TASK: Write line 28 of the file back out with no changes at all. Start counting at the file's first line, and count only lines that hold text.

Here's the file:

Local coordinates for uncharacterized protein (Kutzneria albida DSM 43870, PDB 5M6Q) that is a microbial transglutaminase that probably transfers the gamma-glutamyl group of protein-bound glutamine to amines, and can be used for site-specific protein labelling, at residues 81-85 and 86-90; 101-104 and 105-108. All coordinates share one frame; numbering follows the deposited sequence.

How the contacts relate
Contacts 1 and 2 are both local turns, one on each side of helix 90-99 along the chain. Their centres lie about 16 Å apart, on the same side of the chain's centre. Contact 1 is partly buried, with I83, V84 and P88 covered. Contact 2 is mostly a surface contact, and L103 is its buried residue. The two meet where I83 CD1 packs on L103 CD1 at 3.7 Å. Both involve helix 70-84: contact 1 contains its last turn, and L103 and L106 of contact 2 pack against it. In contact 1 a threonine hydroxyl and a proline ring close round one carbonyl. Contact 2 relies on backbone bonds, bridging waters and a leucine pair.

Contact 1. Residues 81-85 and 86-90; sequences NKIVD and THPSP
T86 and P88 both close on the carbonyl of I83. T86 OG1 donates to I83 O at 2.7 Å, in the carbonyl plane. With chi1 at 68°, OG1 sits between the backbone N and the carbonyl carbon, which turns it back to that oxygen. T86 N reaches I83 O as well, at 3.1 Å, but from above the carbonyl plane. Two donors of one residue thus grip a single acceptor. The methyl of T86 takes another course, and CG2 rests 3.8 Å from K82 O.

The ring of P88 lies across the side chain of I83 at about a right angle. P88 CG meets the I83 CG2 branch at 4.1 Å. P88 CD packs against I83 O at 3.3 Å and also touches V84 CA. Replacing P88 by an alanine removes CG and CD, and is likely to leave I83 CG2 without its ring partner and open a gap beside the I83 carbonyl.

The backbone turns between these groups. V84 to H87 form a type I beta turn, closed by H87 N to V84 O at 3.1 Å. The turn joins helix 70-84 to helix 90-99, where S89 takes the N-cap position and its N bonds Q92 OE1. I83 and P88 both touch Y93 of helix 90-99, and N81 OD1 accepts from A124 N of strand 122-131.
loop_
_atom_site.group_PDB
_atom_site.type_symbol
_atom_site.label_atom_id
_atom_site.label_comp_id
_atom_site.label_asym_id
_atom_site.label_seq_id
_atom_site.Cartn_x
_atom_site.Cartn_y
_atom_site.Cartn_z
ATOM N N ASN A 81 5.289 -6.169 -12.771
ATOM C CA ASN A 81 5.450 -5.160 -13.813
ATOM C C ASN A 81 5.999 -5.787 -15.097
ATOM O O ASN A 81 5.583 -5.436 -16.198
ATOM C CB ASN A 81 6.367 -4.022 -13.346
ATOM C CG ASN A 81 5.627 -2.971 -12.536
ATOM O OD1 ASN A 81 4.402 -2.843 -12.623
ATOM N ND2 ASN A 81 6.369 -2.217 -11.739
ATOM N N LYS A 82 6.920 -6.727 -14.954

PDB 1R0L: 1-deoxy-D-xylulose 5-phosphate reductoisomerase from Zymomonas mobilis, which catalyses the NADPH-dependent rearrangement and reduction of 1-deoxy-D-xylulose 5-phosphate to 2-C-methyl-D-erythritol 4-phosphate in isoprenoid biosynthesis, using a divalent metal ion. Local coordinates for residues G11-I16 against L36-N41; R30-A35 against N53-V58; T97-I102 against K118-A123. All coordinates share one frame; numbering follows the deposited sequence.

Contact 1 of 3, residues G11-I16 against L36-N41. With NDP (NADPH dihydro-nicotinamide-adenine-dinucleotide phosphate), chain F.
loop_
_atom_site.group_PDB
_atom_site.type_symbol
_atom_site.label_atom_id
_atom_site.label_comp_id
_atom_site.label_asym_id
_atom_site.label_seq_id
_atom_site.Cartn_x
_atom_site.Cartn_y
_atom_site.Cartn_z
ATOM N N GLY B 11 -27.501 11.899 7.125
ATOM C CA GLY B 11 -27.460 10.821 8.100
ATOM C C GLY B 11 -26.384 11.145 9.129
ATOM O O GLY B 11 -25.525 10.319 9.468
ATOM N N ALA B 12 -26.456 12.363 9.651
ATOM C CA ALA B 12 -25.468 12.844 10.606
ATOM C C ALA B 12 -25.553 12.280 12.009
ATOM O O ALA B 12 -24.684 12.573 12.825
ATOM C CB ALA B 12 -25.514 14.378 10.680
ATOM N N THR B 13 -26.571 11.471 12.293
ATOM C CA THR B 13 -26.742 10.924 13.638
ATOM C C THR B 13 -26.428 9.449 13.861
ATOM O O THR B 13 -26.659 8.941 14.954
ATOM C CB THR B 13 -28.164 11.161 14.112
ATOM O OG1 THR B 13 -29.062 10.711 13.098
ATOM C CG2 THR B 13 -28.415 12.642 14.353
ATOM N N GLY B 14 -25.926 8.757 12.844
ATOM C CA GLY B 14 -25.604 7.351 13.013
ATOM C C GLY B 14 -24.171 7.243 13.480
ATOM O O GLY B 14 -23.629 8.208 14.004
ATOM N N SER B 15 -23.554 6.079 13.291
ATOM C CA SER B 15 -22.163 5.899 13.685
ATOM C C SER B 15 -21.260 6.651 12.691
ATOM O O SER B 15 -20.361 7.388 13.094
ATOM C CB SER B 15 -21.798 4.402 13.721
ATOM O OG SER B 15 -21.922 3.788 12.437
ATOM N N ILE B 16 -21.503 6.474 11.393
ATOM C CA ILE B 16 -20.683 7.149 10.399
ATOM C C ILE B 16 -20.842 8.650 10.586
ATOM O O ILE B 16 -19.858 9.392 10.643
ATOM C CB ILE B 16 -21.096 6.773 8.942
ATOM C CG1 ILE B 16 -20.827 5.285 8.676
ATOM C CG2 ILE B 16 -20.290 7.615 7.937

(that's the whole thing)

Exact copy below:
Contact 1 of 3, residues G11-I16 against L36-N41. With NDP (NADPH dihydro-nicotinamide-adenine-dinucleotide phosphate), chain F.